with which we are at war. It requires no individualized ªnding of culpa-
bility, dangerousness, or even suspicion. Because the law provides for
deportation and detention without any process at all, it gives the govern-
ment substantial power to engage in preventive detention. Detainees need
not be provided hearings or lawyers, and the government need not prove
anything beyond the fact of enemy citizenship. It represents the ultimate
form of administrative control over potential threats.
      Presidents invoked the Enemy Alien Act during the War of 1812,
World War I, and World War II to regulate the activities of all “enemy
aliens” and to detain and deport some of them.57 Since the law requires a
formally declared war, it has not been used since World War II. The dan-
gers of such authority were dramatically illustrated in World War II,
when the government extended the rationale for detaining “enemy aliens”

    5650 U.S.C. §§ 21–24 (2000).
    57See generally J. Gregory Sidak, War, Liberty, and Enemy Aliens, 67 N.Y.U. L. Rev.
1402 (1992).
16            Harvard Civil Rights-Civil Liberties Law Review                   [Vol. 38

to intern some 110,000 persons—70,000 of whom were U.S. citizens—
solely for their Japanese descent, without any individualized hearings or
trials.58 We have since formally apologized for that action and paid repa-
rations to survivors. But as illustrated below, the temptation to use ad-
ministrative processes for preventive detention continues.

                B. Immigration Processes—The Palmer Raids

     In times of crisis that do not reach the level of a formally declared
war, the government has relied on another form of administrative deten-
tion, also targeted at foreign nationals—immigration law. The most infa-
mous example of the use of immigration authority for preventive deten-
tion purposes was the Palmer Raids of the winter of 1919–1920.59 The
raids were sparked by a series of terrorist bombings in the United States,
including mail bombs addressed to Supreme Court Justice Oliver Wendell
Holmes, Jr. and numerous other government ofªcials and a bomb that
went off outside Attorney General A. Mitchell Palmer’s home in Wash-
ington, DC. The government responded by mounting a mass nationwide
roundup of foreign nationals, not for their role in the bombings, but for
their political associations with the Communist Party, the Communist
Labor Party, and the Union of Russian Workers. The raids focused on
foreign nationals because, lacking a peacetime sedition law, the immigra-
tion laws were the only authorization for targeting individuals for their
politics. As Acting Secretary of Labor Louis Post observed, “[T]he force
of the delirium turned in the direction of a deportations crusade with the
spontaneity of water ºowing along the course of least resistance.”60
     The government ultimately arrested somewhere between four thou-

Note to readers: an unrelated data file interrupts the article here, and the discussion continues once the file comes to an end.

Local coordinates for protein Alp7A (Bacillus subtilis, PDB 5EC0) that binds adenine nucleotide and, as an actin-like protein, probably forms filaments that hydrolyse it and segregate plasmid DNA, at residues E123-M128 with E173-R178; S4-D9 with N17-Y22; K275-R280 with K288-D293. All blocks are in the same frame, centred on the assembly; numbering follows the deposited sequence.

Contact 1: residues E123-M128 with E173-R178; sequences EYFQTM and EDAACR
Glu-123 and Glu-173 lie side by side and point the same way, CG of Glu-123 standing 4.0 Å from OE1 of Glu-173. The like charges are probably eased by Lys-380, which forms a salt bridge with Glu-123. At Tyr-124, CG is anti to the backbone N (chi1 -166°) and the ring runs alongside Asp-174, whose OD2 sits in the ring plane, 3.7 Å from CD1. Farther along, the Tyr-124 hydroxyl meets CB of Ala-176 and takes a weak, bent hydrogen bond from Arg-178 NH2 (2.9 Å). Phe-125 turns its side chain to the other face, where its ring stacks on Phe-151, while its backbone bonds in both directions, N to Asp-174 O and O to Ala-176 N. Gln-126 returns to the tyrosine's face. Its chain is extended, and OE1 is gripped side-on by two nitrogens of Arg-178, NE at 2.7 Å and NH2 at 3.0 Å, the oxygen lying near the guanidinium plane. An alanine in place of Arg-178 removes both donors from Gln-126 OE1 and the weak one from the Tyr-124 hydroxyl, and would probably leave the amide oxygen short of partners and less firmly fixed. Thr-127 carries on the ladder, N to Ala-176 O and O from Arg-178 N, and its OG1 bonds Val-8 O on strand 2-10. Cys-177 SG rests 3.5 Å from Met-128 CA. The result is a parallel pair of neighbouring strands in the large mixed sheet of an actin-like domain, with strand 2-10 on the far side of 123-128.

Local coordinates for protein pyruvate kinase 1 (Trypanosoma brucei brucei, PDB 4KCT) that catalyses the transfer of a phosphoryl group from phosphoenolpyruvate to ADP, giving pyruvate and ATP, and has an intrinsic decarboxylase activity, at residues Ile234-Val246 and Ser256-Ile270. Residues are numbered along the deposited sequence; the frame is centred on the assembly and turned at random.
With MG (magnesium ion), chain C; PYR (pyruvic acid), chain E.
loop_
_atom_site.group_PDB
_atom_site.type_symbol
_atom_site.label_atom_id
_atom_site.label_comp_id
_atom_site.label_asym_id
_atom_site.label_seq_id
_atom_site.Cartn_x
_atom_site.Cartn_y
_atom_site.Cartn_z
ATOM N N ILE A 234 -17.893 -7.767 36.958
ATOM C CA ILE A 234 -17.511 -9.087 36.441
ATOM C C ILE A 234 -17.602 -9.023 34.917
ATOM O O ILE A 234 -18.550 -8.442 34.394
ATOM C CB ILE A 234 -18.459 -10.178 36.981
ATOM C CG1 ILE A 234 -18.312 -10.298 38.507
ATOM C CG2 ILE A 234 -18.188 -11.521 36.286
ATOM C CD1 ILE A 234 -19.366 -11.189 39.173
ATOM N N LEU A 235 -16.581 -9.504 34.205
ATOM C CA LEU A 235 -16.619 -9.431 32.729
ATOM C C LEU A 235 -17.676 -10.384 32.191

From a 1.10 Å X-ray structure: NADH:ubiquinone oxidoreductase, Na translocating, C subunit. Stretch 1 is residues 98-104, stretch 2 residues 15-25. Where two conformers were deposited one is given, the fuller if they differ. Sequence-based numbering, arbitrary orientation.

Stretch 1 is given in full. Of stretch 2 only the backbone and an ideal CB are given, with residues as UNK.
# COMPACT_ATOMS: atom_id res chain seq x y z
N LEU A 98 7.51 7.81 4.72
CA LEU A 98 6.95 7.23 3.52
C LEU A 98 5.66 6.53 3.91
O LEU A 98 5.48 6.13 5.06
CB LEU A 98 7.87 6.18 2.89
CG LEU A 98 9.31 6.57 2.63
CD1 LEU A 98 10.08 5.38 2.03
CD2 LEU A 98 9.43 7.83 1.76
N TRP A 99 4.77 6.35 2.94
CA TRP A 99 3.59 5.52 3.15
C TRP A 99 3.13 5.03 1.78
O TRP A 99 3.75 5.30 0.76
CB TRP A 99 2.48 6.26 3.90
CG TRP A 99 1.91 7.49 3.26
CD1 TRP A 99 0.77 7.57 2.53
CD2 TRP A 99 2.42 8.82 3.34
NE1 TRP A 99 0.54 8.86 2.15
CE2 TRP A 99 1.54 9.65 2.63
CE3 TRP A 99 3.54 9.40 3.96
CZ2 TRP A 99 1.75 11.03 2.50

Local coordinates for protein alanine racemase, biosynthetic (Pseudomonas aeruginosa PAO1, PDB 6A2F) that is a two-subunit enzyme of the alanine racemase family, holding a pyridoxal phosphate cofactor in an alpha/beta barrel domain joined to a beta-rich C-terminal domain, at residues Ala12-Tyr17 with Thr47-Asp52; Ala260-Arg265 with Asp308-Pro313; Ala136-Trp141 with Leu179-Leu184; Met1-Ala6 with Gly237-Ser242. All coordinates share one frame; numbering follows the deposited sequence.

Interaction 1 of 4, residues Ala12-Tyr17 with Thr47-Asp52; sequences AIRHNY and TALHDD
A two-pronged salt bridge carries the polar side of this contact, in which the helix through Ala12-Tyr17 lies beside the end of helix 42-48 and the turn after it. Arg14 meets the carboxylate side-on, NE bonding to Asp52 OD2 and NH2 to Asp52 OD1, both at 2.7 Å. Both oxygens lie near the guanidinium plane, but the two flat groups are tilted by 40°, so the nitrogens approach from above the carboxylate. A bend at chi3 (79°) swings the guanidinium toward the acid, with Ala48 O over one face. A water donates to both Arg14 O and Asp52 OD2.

sand and ten thousand individuals, many without any warrant, conducted
illegal searches and seizures in doing so, detained many in overcrowded
and unsanitary conditions, and interrogated them without counsel.61 The
last tactic was seen as critical to obtaining the admissions of political
association that would then form the basis for deportation. It was made
possible by a last-minute rule change, enacted one business day before
most of the arrests took place, that delayed the alien’s right to a lawyer
(and to confrontation of the evidence upon which the arrest was based)

        See David Cole, Enemy Aliens, 54 Stan. L. Rev. 953, 989–94 (2002).
     59 See generally Robert K. Murray, Red Scare: A Study in National Hysteria,
1919–1920 (1955); Louis F. Post, The Deportations Delirium of Nineteen-Twenty:
A Personal Narrative of an Historic Ofªcial Experience (1923); William Pre-
ston, Jr., Aliens and Dissenters: Federal Suppression of Radicals, 1903–1933, at
208–37 (1963).
     60 Post, supra note 59, at 307.
     61 See Post, supra note 59, at 167 (estimating that approximately six thousand arrest

warrants issued and that approximately four thousand warrants executed); Preston, supra
note 59, at 221 (estimating ten thousand arrests). Many aliens were arrested without war-
rants. Post, supra note 59, at 96, 111; Preston, supra note 59, at 221.
2003]                           The New McCarthyism                                         17

until the case had “proceeded sufªciently in the development of the facts
to protect the Government’s interests.”62 Ultimately, more than ªve hun-
dred foreign nationals were deported for their political associations; no
one was charged with the bombings.63 Louis Post, who oversaw most of
the deportations and courageously cancelled several thousand deporta-
tions, later noted, “In no instance was it shown that the offending aliens
had been connected in any way with bomb-throwing or bomb-placing or
bomb-making. No explosives were found, nor any ªrearms except four
pistols personally owned and some guns in the ‘property room’ of an
amateur theatrical group.”64 Nonetheless, there was a limit to what Post
could do; as he complained, the laws forced him “to order deportations of
many aliens whom not even a lynching mob with the least remnant of
righteous spirit would have deported from a frontier town.”65
     From the government’s standpoint, immigration proceedings are
preferable to criminal proceedings for many reasons. The Supreme Court
has long ruled that deportation is not punishment and that, therefore, the
rights attaching to criminal trials do not automatically extend to deporta-
tion hearings.66 Aliens in deportation proceedings have no constitutional
right to a lawyer and have a statutory right to a lawyer only if they can
ªnd and afford one.67 They have no constitutional right to a presumption
of innocence beyond a reasonable doubt, to a jury trial, or to witness con-

    62 Murray, supra note 59, at 211; see also Preston, supra note 59, at 214–18. Prior